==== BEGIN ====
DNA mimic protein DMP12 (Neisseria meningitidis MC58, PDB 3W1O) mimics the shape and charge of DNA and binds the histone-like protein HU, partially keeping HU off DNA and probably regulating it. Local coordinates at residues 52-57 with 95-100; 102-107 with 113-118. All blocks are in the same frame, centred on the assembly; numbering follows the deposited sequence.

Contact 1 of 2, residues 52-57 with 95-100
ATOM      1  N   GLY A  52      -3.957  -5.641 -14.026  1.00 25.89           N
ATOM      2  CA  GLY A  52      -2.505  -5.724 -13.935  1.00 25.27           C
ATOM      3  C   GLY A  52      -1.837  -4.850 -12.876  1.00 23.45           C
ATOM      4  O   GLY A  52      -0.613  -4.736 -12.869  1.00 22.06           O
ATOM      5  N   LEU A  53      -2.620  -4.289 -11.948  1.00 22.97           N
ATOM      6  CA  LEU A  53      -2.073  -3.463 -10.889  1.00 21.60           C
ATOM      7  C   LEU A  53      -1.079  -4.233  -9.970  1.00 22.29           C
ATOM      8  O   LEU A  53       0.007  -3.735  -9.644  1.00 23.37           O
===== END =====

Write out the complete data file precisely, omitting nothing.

DNA mimic protein DMP12 (Neisseria meningitidis MC58, PDB 3W1O) mimics the shape and charge of DNA and binds the histone-like protein HU, partially keeping HU off DNA and probably regulating it. Local coordinates at residues 52-57 with 95-100; 102-107 with 113-118. All blocks are in the same frame, centred on the assembly; numbering follows the deposited sequence.

Contact 1 of 2, residues 52-57 with 95-100
ATOM      1  N   GLY A  52      -3.957  -5.641 -14.026  1.00 25.89           N
ATOM      2  CA  GLY A  52      -2.505  -5.724 -13.935  1.00 25.27           C
ATOM      3  C   GLY A  52      -1.837  -4.850 -12.876  1.00 23.45           C
ATOM      4  O   GLY A  52      -0.613  -4.736 -12.869  1.00 22.06           O
ATOM      5  N   LEU A  53      -2.620  -4.289 -11.948  1.00 22.97           N
ATOM      6  CA  LEU A  53      -2.073  -3.463 -10.889  1.00 21.60           C
ATOM      7  C   LEU A  53      -1.079  -4.233  -9.970  1.00 22.29           C
ATOM      8  O   LEU A  53       0.007  -3.735  -9.644  1.00 23.37           O